The Dinka

By Dr. Jok Madut Jok Assistant Professor of History Loyola Marymount University

The Dinka belong to a larger group known as the Nilotics. Dinkaland lies in the province of Bahr el-Ghazal and extends east into the savanna and swamplands around Lake No and Bahr el-Jebel in Upper Nile province, approximately 500 miles south of Khartoum, the capital of Sudan. The government whose center is located in the North is in the hands of Arabicized Muslims while the Dinka and the other South Sudanese view themselves as African. Sudan has experienced a long history of alien intrusion; first the Arabs, then the Turks, then the British colonial occupation, and finally the Arabs again after independence from Britain. All of them had their own interests at heart in controlling Dinkaland rather than the interest of the Dinka, and all have concentrated education, development and other services in the North to the total neglect of the South. This pattern of concentration of services in the North has continued since independence in 1956, resulting in southern rebellions and two North-South civil wars. Over the twenty years of civil war, close to one million Dinka have died. Their current population is approximately three million out of Sudan’s total estimated population of twenty-six million. The Dinka are the largest ethnic group in Sudan. Cultural Relations: Cattle dominate almost all sectors of the Dinka economy, as they are also essential in acquiring and maintaining prestige, influence and political power in the community. The Dinka see their lives and those of their cattle inextricably intertwined. The centrality of cattle to Dinka culture has resulted in the cow serving as the most important element in their religious beliefs and practices as well as their social organization. Shared economic resources, similarities in language and cultural norms, and myths of genealogical connection among all the different Dinka tribal groups create a sense of collective identity. This identity is built on the self-identification as “blacks” and “Africans” who are marginalized by “Arab” and “Muslims.” Their collective identity also depends on the cultural patterns that distinguish them from other “Africans.” Settlements: Because much of Dinkaland is flat and susceptible to flooding, the Dinka tend to pack their villages to the few elevated areas, and therefore there is no particular order to the settlements. The elevated dirt roads that were built during the colonial times, and which have historically connected the villages to the towns, have now given way to disrepair due to the war. Over the last two decades, movement of villages has also been prompted by war and population displacement. Large number of Dinka currently live in refugee camps inside Sudan as well as in the neighboring countries. Subsistence: The Dinka economy can be characterized as standing on four main pillars. These are, in the order of their perceived importance: livestock (especially cattle), agriculture, trading, and wild foods (including fishing, fruits, and wild nuts). Commercial Activity: Apart from forming the staple foods for the rural folk, crops such as sorghum, groundnuts, sesame, and millet, which are grown in most areas of western Dinkaland, provide a medium of exchange for livestock, as well as for the acquisition of town items such as cloths, medicine, salt, and sugar. Division of Labor: Division of labor among the Dinka is not very different from that of many other East African peoples. In general, women’s work tends to occur around the homestead, i.e. managing the household, farming, and food production; while men’s labor takes them farther away from home since much of it involves herding and feeding cattle. Women, in addition to sharing food production with men (they both grow crops and women do the weeding), are responsible for child care, preparing and serving the family meals, cleaning the homestead, and milking the cows. Men take primary responsibility for harvesting the sorghum. Land Tenure: All the land in Dinka country is under communal ownership. It is free and individuals only own it through continual use. Hardly any disputes arise over land use as the territory is expansive and the population is distributed sparsely. Kin Groups and Descent: The Dinka are patrilineal. The term dhieth, in its most general sense, refers to all kinds of relationships that can be established through blood lines. People establish blood relations by reference to clan names. Those who belong to the same clan are considered relatives no matter how distant from each other. Marriage and Family: Marriage in Dinka is exogamic to any individuals with whom a blood relationship can be established on both male and female lines going back several generations. Traditionally, marriage is everyone’s goal and having a family is regarded as the fulfillment of life. Dinka marriages are quite stable; the only ones that are terminated result from the failure of the woman to conceive. Sociopolitical Organization: Dinka society is generally organized around sub-section (wut), clans (dhieth), family, or patrilineage (mac thok). While the clan is used to recognize blood relatives throughout Dinkaland, patrilineage dictates village structure. Although people who belong to different clans may share a village, the most common structure for people of a shared lineage is to occupy their own village. Every clan has a headman known as nhomgol. These men are expected to exercise leadership roles in support of the sub-chief who oversees a section of Dinka. Political Organization: The traditional Dinka political system is structured around the concept of clan headman. A collection of clans headed by clan leaders form a higher political body known as the sub-chief, and several subchiefs fall under the position of executive chief, who is the liaison between the government and the people. Religion: The majority of Dinka practice traditional religions whose central theme is the worship of a high god through the totem, ancestral spirits, and a number of deities. The high god is called nhialic and he is the source of sustenance followed by Deng who is the most noteworthy of the lower gods and Abuk who is a female god. Dinka religious practice involve the sacrifices of animals at designated times of year such as the beginning of the rainy season, and blessing of the crops at the harvest. Christianity now plays a vital role in the lives of many people, including the non-believers. The Dinka Christians currently number about 20%. This is because of the Islamic extremism in the North, and because of the increased church-related aid over the past decade.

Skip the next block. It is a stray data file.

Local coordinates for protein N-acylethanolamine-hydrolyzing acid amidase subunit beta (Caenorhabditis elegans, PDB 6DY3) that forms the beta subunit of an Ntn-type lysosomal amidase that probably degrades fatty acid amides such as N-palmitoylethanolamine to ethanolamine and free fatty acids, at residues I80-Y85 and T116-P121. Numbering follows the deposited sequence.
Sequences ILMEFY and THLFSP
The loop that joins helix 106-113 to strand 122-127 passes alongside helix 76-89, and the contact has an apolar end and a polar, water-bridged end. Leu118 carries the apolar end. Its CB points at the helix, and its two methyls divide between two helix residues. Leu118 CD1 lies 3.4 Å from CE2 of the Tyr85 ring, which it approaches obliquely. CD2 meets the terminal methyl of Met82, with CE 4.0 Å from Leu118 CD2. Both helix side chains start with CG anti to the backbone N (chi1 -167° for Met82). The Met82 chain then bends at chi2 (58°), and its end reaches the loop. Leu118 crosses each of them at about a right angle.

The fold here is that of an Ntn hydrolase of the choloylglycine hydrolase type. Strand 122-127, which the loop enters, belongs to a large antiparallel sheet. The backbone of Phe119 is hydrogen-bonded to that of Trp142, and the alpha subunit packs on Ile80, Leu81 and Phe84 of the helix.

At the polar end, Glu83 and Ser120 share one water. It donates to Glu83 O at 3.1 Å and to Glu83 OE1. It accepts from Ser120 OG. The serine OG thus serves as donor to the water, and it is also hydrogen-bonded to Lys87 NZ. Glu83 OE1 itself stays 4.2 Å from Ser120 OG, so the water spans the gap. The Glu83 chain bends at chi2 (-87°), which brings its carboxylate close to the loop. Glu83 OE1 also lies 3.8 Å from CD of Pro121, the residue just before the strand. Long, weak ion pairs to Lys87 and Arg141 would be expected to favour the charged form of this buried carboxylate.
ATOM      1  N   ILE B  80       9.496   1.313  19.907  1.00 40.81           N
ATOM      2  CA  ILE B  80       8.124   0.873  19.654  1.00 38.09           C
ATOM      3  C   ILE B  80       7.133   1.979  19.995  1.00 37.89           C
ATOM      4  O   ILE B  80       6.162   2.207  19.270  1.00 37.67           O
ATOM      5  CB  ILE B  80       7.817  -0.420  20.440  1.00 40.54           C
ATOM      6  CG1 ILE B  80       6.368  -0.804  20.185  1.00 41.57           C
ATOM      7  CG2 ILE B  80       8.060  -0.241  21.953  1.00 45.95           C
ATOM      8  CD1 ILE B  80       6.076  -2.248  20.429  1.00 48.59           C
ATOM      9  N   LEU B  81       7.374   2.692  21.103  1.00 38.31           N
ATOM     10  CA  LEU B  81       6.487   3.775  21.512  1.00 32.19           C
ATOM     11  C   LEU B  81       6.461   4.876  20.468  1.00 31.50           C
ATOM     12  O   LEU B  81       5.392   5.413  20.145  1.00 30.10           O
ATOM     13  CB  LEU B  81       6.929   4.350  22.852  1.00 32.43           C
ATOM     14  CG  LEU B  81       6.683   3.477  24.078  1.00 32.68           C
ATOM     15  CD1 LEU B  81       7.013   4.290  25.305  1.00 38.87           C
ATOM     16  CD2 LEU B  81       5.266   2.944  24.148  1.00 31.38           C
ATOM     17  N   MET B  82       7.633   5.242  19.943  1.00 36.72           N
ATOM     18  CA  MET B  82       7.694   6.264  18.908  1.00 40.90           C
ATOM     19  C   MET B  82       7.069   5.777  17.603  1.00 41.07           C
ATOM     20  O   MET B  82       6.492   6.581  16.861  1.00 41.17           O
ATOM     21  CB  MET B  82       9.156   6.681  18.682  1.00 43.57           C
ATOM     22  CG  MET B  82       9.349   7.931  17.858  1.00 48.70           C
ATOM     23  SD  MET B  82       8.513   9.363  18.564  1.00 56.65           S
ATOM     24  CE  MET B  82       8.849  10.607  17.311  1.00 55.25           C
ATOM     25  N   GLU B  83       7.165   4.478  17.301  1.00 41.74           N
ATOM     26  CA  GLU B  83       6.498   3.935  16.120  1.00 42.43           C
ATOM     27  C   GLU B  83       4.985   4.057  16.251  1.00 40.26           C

Two concepts have always guided me in my works on the Sudan and in my message to the Sudanese in the Diaspora: they are the metaphor of a tree with deep roots and the notion of an invisible bridge. A tree with deep roots, I argue, will withstand even a hurricane, while a tree with shallow roots can easily be knocked down, even by a light wind. Likewise, a person who moves away from home or country, and loses contact, whether physically, emotionally, or intellectually, is a person gone adrift, while the one who remains connected through the invisible bridge, albeit a state of mind, that allows a to and fro movement between the homebase and any destination away from home, maintains a degree of continuity and security. Roots are where a person comes from: family, lineage, community, tribe, region and country. The invisible bridge means knowing one’s identity and background: who you are, where you come from what in substantive terms that means, and how that reinforces and strengthens your efforts toward selffulfillment, wherever you are and whatever you do. It is with these principles in mind that I offer a cultural heritage of the Dinka, with its values and institutions, as an example for our people, wherever they happen to be. It is my firm belief that all of the peoples of the South have a proud cultural heritage from which we can learn. I use the Dinka only as an example of what I believe is widely shared among the peoples of the South, if not the Sudan in general and because I know the Dinka culture best. Although Sudanese societies may differ on details, to all of them, the family is the foundation of the culture and its value system. The main objective of the family is the continuity of the ancestral line. With respect to the Animist South, traditional religion does not promise a paradise to come after death. Although people believe in some form of life after death that conceptually projects this world into the hereafter, death for them is an end from which the only salvation is continuity through posterity. Ancestral continuity through the lineage implies a system of values that links the interest of every individual in the line to that of the collective interest of the lineage or the clan. This is a system that emphasizes unity and harmony despite, and perhaps because of, its inherent individualism, competitiveness, tensions and conflicts. Central to the Dinka value system is a concept known as cieng, which literally means “to live together”, “to look after” or “to inhabit”. At the core of cieng are the ideals of human relations, family and community, dignity and integrity.